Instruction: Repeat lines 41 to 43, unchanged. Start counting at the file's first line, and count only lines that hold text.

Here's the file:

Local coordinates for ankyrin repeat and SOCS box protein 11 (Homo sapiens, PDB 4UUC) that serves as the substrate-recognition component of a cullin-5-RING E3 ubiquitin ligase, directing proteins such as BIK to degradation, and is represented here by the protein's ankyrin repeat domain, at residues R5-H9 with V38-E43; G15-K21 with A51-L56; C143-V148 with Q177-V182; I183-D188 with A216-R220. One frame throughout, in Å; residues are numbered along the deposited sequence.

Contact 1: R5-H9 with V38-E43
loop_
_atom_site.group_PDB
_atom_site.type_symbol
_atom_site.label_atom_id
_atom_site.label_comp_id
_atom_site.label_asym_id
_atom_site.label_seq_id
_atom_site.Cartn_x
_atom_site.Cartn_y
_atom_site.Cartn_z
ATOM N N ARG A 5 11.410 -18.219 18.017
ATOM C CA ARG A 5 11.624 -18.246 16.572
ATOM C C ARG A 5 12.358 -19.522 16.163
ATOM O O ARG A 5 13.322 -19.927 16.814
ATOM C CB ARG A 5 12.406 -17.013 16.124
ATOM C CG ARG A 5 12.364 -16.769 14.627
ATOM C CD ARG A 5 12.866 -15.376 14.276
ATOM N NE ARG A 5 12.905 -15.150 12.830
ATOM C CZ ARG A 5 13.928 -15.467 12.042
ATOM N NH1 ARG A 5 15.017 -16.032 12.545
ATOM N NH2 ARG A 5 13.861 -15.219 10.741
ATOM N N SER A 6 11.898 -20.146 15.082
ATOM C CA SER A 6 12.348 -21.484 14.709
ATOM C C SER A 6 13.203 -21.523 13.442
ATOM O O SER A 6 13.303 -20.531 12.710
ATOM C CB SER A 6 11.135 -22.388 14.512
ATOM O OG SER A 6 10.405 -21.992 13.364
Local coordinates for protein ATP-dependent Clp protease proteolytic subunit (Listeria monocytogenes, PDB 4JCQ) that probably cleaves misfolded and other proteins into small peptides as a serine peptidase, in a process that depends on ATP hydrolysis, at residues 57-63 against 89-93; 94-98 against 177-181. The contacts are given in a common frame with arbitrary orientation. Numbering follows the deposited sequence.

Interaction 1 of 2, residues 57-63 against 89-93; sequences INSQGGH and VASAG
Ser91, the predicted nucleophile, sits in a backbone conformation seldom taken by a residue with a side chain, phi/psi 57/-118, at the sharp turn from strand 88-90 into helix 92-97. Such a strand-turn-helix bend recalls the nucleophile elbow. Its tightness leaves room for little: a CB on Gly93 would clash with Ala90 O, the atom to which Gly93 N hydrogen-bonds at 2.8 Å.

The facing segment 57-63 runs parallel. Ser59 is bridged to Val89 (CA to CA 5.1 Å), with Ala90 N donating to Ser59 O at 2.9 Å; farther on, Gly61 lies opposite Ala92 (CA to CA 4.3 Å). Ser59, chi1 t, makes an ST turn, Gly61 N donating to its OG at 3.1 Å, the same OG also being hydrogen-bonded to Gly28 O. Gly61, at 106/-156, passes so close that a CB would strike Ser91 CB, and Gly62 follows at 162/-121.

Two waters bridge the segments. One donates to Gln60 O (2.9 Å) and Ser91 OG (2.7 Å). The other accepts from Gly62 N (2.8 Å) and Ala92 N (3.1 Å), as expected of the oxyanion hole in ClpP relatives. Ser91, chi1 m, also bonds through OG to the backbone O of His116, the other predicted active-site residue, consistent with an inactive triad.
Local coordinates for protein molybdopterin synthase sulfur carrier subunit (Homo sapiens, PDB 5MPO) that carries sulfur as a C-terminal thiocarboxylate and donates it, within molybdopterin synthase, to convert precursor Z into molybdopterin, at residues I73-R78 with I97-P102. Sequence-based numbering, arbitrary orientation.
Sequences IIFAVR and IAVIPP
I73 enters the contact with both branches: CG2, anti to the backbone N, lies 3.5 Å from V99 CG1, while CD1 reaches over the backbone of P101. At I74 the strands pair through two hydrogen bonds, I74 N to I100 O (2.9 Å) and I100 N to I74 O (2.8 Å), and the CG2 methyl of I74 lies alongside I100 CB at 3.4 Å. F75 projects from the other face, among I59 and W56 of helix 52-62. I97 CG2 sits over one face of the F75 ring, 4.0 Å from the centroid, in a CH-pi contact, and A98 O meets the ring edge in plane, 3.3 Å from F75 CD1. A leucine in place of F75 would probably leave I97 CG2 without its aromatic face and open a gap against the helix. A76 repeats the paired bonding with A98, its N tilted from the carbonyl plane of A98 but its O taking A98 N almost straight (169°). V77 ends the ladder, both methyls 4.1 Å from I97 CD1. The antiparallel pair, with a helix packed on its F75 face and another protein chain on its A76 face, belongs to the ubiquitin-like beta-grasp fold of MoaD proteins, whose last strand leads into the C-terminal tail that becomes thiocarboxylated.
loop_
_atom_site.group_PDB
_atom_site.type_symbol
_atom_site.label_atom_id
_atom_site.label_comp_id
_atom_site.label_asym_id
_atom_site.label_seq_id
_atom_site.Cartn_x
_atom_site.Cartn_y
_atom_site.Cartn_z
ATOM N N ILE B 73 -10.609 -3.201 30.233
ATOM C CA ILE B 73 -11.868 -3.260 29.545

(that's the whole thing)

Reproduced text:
_atom_site.label_atom_id
_atom_site.label_comp_id
_atom_site.label_asym_id